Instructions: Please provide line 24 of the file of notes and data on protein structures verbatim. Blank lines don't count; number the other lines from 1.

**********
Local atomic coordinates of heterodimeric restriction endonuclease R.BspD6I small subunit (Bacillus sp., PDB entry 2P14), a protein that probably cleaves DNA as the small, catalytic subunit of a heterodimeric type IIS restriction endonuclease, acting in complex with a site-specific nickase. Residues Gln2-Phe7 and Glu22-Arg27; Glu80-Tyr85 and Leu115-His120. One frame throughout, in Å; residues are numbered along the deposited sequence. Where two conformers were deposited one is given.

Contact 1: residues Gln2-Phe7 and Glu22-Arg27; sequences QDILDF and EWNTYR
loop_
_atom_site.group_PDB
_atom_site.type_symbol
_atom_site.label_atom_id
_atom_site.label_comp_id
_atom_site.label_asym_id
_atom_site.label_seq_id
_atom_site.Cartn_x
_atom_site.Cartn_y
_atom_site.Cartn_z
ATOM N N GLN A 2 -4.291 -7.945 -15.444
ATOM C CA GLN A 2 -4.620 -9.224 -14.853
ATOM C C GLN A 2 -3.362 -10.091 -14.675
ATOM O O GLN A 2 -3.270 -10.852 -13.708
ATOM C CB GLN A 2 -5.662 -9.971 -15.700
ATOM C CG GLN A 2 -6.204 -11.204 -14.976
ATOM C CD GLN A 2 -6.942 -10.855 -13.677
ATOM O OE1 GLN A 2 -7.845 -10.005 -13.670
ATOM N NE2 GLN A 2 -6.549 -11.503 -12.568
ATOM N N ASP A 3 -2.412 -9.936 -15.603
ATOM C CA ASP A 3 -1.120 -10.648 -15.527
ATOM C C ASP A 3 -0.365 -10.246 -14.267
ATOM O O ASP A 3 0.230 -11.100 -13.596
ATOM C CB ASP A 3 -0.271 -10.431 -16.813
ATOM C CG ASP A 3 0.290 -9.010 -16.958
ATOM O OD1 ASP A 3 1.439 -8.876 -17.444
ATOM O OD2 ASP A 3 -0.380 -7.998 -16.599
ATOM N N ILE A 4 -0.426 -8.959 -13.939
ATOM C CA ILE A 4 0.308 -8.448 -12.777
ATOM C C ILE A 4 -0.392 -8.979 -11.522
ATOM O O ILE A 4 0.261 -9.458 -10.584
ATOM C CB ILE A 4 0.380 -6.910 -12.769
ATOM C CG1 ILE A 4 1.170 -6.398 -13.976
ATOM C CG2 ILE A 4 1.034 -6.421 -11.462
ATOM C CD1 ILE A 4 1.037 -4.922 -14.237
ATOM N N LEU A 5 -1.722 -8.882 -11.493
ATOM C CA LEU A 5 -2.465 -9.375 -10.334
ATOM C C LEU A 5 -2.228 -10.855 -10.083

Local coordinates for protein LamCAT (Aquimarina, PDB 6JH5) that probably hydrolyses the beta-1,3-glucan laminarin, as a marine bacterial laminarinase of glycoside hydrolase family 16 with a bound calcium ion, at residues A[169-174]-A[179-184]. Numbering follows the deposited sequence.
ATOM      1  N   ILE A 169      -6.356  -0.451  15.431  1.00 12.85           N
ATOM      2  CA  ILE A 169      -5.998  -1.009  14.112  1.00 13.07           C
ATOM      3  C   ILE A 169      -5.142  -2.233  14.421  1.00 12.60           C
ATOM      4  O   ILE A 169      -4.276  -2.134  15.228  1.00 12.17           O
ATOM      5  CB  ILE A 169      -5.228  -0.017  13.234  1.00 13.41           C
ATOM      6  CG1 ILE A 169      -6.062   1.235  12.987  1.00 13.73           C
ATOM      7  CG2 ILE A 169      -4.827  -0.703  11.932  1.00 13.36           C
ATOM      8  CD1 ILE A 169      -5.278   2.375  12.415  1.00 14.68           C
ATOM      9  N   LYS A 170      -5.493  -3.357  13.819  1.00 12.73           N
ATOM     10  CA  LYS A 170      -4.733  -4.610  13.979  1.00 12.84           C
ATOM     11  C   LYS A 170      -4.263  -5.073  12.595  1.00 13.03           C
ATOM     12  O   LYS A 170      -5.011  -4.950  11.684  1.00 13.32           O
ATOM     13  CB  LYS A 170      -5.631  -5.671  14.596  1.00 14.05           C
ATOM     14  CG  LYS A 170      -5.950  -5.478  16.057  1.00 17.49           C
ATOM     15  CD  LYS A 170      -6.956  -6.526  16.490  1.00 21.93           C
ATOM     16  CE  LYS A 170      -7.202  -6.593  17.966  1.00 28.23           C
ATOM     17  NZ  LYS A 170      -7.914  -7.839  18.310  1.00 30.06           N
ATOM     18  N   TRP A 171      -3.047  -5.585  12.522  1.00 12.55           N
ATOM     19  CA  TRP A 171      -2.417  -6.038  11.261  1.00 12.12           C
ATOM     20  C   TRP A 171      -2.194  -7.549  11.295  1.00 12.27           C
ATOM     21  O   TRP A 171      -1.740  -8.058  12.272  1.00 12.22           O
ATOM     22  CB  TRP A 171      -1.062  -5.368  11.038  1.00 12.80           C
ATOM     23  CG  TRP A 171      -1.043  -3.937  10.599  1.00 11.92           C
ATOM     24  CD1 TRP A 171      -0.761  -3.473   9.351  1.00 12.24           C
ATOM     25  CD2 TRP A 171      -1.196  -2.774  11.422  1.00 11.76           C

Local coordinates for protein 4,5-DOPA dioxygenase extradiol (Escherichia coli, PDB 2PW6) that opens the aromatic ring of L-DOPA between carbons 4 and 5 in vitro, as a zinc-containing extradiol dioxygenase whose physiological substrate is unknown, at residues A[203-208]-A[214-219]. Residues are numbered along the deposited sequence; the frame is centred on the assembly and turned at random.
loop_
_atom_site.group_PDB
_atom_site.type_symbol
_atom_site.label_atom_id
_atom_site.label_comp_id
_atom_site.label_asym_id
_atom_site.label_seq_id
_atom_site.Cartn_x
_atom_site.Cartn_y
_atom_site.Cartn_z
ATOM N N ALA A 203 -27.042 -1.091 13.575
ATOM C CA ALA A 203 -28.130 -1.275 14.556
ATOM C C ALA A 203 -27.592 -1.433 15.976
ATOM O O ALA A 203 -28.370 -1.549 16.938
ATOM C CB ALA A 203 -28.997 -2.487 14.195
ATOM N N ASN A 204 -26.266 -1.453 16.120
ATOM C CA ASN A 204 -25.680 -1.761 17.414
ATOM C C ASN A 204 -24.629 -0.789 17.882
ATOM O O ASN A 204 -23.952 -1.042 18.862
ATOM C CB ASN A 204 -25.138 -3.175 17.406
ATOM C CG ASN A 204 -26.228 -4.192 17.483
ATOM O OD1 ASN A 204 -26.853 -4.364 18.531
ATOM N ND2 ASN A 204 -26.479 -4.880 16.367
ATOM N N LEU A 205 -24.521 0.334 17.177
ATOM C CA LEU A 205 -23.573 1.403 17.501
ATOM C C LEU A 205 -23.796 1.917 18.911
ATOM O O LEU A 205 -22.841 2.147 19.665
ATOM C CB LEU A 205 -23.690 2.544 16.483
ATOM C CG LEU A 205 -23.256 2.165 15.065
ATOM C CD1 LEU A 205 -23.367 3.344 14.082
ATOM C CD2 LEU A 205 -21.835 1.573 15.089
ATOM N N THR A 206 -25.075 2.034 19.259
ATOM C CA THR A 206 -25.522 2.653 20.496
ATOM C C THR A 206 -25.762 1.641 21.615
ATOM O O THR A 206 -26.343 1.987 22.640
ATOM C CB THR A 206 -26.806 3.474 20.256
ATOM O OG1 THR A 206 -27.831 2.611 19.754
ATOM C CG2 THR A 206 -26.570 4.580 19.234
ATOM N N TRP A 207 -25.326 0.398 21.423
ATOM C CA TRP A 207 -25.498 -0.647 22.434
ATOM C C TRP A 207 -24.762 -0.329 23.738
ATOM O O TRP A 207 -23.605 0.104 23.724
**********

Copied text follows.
ATOM C C ASP A 3 -0.365 -10.246 -14.267